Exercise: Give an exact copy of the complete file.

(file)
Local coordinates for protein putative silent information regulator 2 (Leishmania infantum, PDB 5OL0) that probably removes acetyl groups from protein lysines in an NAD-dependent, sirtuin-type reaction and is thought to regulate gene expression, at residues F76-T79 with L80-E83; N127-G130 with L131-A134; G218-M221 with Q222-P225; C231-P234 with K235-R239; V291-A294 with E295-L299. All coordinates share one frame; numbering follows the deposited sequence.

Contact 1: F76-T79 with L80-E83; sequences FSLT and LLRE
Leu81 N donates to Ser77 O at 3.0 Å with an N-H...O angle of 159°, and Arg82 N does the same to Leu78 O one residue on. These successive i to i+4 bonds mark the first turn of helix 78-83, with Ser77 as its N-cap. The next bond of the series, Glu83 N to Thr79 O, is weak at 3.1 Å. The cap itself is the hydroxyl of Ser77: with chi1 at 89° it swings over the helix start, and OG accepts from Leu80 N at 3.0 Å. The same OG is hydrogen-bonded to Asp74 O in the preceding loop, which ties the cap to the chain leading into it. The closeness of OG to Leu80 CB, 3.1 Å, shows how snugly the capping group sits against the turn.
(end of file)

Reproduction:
Local coordinates for protein putative silent information regulator 2 (Leishmania infantum, PDB 5OL0) that probably removes acetyl groups from protein lysines in an NAD-dependent, sirtuin-type reaction and is thought to regulate gene expression, at residues F76-T79 with L80-E83; N127-G130 with L131-A134; G218-M221 with Q222-P225; C231-P234 with K235-R239; V291-A294 with E295-L299. All coordinates share one frame; numbering follows the deposited sequence.

Contact 1: F76-T79 with L80-E83; sequences FSLT and LLRE
Leu81 N donates to Ser77 O at 3.0 Å with an N-H...O angle of 159°, and Arg82 N does the same to Leu78 O one residue on. These successive i to i+4 bonds mark the first turn of helix 78-83, with Ser77 as its N-cap. The next bond of the series, Glu83 N to Thr79 O, is weak at 3.1 Å. The cap itself is the hydroxyl of Ser77: with chi1 at 89° it swings over the helix start, and OG accepts from Leu80 N at 3.0 Å. The same OG is hydrogen-bonded to Asp74 O in the preceding loop, which ties the cap to the chain leading into it. The closeness of OG to Leu80 CB, 3.1 Å, shows how snugly the capping group sits against the turn.